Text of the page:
Despite the injection parameters better exhibiting convergence, the required iterations number for the maintenance of the convergence enormously increased while using the injection parameter. Moreover, the necessary number of terms to attain convergence were considered for solutions for T s = 0.05 . However, we observed the μ -values increasing with increasing W * , while, the effective velocity direction wavenumbers γ 0 reduced with increasing W * , and the critical layer location for the type I mode disturbances moved away from the wall. We also observed that the injection situation would be more obvious to obtain the convergence when increasing W * at fixed axial flow T s = 0.05 . Figure 10 shows the normalised eigenfunction w 0 with gradient w 0 = 1 at η = 0 as well as the effective velocity profile. Figure 15 and Figure 16 demonstrates inviscid branches of the asymptotic predictions of waveangles and wavenumbers where semi-log and log-log scales were used for the plots.

4. Conclusions

Through this study, we were able to identify the respective modes of type I with regards to primary instability on a rotating disk surface. By applying asymptotic analyses in the linear regime we showed their existence. In addition, we investigated the effect on essential physical parameters such as the local waveangle, local wavenumber as well as the large Reynolds number asymptotic behaviour. Collectively, the results of this study are as follows:

4.1. Positive and Negative Strength of Axial Flow

  • For the rotating disk within axial flow T s between (0.30–0.65), the stability parameter values for a rotating disk are gradually increased by increasing axial flow.
  • For negative axial flow, the efficiency is degraded substantially and using T s parameters less than T s = 0.04 could not achieve convergence compared to T s = 0.3 0.65 which is consistent with the physical interpretation of positive axial flow stabilising according to Hussain [15], Hussain et al. [31], and Al Malki [42].
  • Positive and negative T s shifts the curves vertically upwards. In general, our results are consistent with Hussain et al. [31] in that axial flow causes a stabilisation of the type I cross flow instability mode.

4.2. Rotating Disk with a Suction/Injection Parameter W *

  • Injection at the boundary is easier to obtain convergence of stability when increasing W * , for example when compared with a negative axial flow in the bulk fluid.
  • The required number of iterations for the maintenance of convergence for the injection parameter is comparatively better than for suction parameters.
  • For injection, the efficiency is degraded substantially. Convergence was also not achieved for injection parameters less than 0.55 .
  • Increasing W * shifts the curves vertically downwards. In general, our results are consistent with Al-Malki [43] for Blasius flow, in that suction causes a stabilisation of the type I cross flow instability mode.
Based on these results the future direction could consider the type II instability of stationary viscous modes for the cases increasing /reducing the strength of the axial flow ( T s ) for the rotating disk when T s > 0.25 and T s < 0 , as well as applying suction/injection ( W * ). This work is currently under development following Hall [41] and Hussain [15], and we hope to report on the results in due course.

Author Contributions

Conceptualization, B.A.S.; Methodology, B.A.S.; Project administration, Z.H.; Supervision, Z.H.; Writing original draft, B.A.S.; Writing review and editing, B.A.S. and Z.H. All authors have read and agreed to the published version of the manuscript.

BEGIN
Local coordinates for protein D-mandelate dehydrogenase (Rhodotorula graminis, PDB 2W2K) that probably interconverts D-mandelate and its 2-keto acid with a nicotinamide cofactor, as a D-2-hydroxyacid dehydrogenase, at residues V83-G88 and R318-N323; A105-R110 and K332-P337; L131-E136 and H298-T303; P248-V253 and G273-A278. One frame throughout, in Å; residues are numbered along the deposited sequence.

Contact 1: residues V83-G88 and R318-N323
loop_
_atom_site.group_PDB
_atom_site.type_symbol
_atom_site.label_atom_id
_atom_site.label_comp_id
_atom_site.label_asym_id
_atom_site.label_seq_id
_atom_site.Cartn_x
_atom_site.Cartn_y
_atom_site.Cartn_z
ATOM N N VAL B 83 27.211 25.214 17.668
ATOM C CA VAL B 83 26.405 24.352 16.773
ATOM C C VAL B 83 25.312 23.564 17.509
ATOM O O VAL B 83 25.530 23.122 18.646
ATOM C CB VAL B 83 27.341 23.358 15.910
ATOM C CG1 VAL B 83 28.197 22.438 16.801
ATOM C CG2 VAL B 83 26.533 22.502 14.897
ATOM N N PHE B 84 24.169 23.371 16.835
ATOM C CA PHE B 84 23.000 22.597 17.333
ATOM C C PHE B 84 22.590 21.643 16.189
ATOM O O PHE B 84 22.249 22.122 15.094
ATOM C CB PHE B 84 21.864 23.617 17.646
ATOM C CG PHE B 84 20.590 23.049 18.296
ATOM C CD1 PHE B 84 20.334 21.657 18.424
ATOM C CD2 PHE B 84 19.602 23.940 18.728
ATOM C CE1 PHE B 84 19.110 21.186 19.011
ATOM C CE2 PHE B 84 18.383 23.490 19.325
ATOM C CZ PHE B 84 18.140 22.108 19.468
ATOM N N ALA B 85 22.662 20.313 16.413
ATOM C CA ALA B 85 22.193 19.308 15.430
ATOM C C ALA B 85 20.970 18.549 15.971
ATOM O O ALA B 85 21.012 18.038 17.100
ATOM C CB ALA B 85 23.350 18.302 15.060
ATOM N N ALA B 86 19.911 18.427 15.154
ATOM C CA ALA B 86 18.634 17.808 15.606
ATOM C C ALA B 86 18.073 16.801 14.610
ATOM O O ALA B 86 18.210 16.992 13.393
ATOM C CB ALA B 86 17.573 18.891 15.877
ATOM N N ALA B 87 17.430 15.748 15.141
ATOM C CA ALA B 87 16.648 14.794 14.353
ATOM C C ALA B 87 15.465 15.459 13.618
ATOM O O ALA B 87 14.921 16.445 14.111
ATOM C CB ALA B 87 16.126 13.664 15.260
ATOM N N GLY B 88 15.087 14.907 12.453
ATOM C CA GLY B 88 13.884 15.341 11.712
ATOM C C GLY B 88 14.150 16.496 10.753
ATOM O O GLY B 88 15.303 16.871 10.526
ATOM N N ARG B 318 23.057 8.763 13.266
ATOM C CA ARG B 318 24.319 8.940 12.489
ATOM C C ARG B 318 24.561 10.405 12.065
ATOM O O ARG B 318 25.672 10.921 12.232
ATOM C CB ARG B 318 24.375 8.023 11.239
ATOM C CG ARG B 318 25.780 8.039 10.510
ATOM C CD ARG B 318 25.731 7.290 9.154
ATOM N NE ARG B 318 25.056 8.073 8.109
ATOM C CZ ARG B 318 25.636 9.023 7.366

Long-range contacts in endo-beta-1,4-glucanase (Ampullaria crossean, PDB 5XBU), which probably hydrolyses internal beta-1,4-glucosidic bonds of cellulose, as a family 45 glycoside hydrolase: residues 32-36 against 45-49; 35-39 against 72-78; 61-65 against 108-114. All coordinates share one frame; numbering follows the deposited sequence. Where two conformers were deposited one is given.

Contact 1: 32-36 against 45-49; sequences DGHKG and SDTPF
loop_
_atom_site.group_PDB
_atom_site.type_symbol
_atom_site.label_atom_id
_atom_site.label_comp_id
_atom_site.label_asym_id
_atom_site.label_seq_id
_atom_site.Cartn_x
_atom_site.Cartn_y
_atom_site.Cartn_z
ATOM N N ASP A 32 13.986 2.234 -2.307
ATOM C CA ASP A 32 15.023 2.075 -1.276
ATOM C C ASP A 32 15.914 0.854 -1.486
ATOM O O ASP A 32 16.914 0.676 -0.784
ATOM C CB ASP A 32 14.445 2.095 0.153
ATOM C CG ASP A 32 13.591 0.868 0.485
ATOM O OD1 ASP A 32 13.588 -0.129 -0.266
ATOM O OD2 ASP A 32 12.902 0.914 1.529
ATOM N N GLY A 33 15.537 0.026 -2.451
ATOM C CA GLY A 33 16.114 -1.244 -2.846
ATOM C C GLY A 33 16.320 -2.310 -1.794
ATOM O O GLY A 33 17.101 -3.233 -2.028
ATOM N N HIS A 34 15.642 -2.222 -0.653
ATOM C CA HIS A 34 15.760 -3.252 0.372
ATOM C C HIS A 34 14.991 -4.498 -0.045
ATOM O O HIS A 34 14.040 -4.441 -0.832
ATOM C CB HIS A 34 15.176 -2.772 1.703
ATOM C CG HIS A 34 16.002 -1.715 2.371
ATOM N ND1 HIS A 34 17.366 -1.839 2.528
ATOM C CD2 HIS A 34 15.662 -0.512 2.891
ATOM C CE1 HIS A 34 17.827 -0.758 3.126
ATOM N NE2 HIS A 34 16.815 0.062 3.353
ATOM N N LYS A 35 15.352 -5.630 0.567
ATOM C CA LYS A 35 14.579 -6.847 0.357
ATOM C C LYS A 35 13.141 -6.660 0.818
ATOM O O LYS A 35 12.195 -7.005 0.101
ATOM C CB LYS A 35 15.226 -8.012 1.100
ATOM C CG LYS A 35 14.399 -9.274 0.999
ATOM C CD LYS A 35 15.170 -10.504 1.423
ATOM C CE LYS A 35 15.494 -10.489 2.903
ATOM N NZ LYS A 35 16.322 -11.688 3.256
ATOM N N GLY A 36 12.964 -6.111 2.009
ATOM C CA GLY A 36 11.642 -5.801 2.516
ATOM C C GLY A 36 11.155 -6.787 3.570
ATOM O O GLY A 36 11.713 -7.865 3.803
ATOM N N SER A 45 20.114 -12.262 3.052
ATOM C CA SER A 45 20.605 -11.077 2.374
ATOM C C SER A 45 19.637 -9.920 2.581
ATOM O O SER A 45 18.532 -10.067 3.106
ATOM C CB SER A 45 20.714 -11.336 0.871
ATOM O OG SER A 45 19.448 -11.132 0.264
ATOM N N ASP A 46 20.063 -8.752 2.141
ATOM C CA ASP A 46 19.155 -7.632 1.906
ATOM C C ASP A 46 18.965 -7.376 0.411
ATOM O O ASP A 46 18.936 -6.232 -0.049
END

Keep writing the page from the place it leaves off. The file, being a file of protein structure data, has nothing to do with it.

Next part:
Funding

This research received no external funding.

Institutional Review Board Statement

Not applicable.

Informed Consent Statement

Not applicable.

Acknowledgments

B.A.S. would like to express his sincere thanks to Moataz Badawi for his help in improving this paper.

Conflicts of Interest

The authors declare no conflict of interest.

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Figure 1. Rotating disk diagram is showing model setup in axial flow within suction and injection.
Figure 1. Rotating disk diagram is showing model setup in axial flow within suction and injection.
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Figure 2. Plot showing the mean flow profile U, V and W for ψ = 90 , T s = 0.30 (left) and 0.65 (right).
Figure 2. Plot showing the mean flow profile U, V and W for ψ = 90 , T s = 0.30 (left) and 0.65 (right).
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Figure 3. Plot showing the mean flow profile U, V and W for ψ = 90 , T s = 0.01 (left) and 0.04 (right).
Figure 3. Plot showing the mean flow profile U, V and W for ψ = 90 , T s = 0.01 (left) and 0.04 (right).
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Figure 4. Plot showing the mean flow profile U, V and W, T s = 0.05 with W * = −0.35 (A), 0 (B) and 0.35 (C).
Figure 4. Plot showing the mean flow profile U, V and W, T s = 0.05 with W * = −0.35 (A), 0 (B) and 0.35 (C).
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Figure 5. Plot showing the velocity effectiveness U ¯ ¯ (lower curve at η = 20 ) and its second derivative U ¯ ¯ (upper curve at η = 20 ) for ψ = 90 0 , T s = 0.30 (left) and 0.65 (right).
Figure 5. Plot showing the velocity effectiveness U ¯ ¯ (lower curve at η = 20 ) and its second derivative U ¯ ¯ (upper curve at η = 20 ) for ψ = 90 0 , T s = 0.30 (left) and 0.65 (right).
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Figure 6. Plot showing the velocity effectiveness U ¯ ¯ (below graph at η = 20 ) and its second derivative U ¯ ¯ (above graph at η = 20 ) for ψ = 90 0 , T s = 0.01 (left) and 0.04 (right).
Figure 6. Plot showing the velocity effectiveness U ¯ ¯ (below graph at η = 20 ) and its second derivative U ¯ ¯ (above graph at η = 20 ) for ψ = 90 0 , T s = 0.01 (left) and 0.04 (right).
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Figure 7. Plot showing the velocity effectiveness U ¯ ¯ (below graph at η = 20 ) and its second derivative U ¯ ¯ (above graph at η = 20 ) for ψ = 90 0 , T s = 0.05 with W * = −0.35 (A), 0 (B) and 0.35 (C).